Why are there differences in funding?

Date: October 2016


Dear Deans,

Why do doctoral fields differ in the years of funding offered to students at the time of admission?


Just curious


Dear Just Curious,

Thanks for the question! Across graduate fields, doctoral funding commitments offered at the time of admission vary based on the expected length of the program, opportunities for external fellowships, and the resources available to the field. Commitments are made at the time of admission so that applicants can compare Cornell’s funding package with offers from other schools and decide which school (and offer) best fits their needs. 

Some fields, including yours, are generally conservative in their initial offers, limiting the years of funding committed in the admission letter, but actually do, in practice, often offer students additional years of support when resources are available, such as fifth year funding, or often students are able to enhance their original funding commitment from the graduate field by securing funding from external awards. For all humanities, arts, and humanistic social sciences graduate fields, the Graduate School consistently provides two academic years of Sage Fellowships and four summers of fellowship funds (assuming satisfactory academic progress and completion of other academic requirements for the fellowships) for every admitted student. The other years of funding to meet the typical four or five year funding commitments are generally provided by the college/department through teaching assistantships or other awards.

In the 2015-16 academic year 90% of registered Ph.D. students in your field who were in their fifth or sixth years were either funded on a TA appointment, supported on a fellowship, or in absentia conducting field research. Students are encouraged to seek and secure external funding awards for their field research, and often are able to secure other types of university-based funding such as FLAS awards or FWS TAships.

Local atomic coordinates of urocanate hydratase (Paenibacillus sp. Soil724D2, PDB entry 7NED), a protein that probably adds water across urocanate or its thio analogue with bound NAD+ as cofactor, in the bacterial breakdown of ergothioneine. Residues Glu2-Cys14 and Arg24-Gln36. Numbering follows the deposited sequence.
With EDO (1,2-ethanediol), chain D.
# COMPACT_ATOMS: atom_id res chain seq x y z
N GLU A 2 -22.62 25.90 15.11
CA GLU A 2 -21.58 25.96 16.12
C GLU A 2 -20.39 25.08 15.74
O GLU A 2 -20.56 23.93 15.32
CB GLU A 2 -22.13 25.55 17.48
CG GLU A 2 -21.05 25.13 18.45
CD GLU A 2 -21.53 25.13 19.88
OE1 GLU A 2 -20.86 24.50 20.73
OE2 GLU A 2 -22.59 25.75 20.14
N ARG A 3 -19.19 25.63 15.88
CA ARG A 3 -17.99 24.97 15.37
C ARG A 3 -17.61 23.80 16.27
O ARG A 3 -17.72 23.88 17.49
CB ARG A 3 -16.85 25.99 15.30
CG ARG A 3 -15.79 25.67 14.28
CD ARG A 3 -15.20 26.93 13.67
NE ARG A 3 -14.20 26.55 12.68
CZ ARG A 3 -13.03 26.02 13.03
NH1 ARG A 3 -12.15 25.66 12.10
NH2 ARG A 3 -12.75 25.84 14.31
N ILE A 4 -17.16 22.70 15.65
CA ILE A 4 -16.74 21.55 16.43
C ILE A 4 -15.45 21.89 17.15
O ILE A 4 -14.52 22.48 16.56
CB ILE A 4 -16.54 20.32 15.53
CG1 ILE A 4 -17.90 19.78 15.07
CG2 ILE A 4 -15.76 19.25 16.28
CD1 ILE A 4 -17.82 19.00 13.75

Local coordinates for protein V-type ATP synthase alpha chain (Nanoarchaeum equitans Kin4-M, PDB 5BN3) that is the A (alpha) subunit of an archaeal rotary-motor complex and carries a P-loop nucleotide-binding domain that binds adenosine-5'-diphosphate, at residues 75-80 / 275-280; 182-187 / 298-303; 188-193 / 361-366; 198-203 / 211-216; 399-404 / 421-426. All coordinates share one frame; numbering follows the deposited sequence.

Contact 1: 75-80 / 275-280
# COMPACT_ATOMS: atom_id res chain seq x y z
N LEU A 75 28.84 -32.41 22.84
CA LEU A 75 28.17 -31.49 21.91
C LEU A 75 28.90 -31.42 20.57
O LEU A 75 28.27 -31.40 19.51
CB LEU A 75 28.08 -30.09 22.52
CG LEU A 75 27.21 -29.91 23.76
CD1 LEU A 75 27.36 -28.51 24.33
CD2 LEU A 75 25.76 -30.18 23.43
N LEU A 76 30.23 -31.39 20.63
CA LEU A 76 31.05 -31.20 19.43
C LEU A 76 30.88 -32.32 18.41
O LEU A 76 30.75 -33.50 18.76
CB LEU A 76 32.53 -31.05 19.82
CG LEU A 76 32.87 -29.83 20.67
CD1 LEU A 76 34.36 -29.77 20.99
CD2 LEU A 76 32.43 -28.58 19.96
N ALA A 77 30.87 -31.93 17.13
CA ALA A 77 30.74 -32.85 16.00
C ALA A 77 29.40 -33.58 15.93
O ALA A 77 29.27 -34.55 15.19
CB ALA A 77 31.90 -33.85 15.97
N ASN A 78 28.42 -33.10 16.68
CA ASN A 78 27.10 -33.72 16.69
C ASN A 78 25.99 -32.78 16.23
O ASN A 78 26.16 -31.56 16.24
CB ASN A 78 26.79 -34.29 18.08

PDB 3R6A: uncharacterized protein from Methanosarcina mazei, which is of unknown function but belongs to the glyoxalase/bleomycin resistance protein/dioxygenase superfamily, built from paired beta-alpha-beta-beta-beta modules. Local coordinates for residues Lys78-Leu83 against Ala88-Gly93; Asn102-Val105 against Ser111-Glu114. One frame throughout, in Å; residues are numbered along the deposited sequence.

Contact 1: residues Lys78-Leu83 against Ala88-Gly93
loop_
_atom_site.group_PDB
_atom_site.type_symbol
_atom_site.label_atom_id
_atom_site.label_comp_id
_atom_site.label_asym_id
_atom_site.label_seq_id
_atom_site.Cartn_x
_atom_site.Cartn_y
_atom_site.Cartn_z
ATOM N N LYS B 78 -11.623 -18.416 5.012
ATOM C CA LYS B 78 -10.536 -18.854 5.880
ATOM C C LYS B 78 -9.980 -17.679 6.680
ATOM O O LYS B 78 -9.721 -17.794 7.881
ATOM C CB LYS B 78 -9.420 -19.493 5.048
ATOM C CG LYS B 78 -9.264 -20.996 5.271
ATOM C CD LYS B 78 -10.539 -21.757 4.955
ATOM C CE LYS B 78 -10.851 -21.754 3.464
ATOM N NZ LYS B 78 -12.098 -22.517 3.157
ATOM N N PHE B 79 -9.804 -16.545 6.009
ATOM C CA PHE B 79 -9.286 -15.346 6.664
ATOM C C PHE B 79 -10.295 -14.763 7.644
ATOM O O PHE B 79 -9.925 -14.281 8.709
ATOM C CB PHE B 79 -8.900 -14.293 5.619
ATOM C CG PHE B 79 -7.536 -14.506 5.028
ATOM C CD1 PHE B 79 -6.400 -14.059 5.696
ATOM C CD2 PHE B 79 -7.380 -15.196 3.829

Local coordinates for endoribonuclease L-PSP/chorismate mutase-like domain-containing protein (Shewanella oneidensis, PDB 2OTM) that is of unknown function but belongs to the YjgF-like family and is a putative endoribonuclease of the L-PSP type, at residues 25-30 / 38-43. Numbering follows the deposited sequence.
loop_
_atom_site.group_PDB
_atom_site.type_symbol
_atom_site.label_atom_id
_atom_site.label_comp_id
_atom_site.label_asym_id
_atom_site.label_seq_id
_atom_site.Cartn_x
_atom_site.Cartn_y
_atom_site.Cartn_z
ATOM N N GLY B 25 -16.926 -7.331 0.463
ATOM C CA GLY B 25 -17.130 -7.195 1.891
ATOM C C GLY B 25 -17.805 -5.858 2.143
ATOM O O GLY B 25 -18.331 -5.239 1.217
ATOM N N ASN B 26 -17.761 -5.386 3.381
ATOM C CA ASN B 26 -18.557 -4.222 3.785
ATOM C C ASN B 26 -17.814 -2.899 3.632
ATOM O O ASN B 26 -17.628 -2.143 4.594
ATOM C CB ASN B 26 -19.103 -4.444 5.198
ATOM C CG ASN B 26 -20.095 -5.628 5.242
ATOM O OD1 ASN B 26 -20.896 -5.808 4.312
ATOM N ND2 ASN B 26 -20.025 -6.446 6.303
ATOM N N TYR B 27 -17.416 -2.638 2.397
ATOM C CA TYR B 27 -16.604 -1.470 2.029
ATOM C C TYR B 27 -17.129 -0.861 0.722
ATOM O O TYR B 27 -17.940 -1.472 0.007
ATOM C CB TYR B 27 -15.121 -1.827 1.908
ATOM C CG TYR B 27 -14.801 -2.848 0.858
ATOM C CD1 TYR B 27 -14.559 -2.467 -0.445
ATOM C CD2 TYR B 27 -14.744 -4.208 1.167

During the past 10 years, Cornell dramatically increased support for doctoral education by expanding the number of Cornell (one year) and Sage (multi-year) fellowships, and the General Committee of the Graduate School instituted a requirement that all graduate fields must offer funding to doctoral students at time of admission for a significant portion of their expected Ph.D. program. Cornell also instituted a program of providing generous top-offs to external awards that may not provide the full equivalent of stipend, health insurance, and tuition. Now, only 4% of Cornell Ph.D. graduates in 2016 had incurred educational debt during their doctoral program. That translates to 21 out of the 492 Ph.D. students who graduated this year, and their median educational loan debt at graduation was $15,612.

Finally, I’m delighted to tell you that the Graduate School and your graduate field are actively exploring ways that may make it possible to lengthen the funding commitment at time of admission to five years, with consideration for including currently enrolled students in this possible new funding arrangement.

Warm regards,


Barbara A. Knuth
Senior Vice Provost and Dean of the Graduate School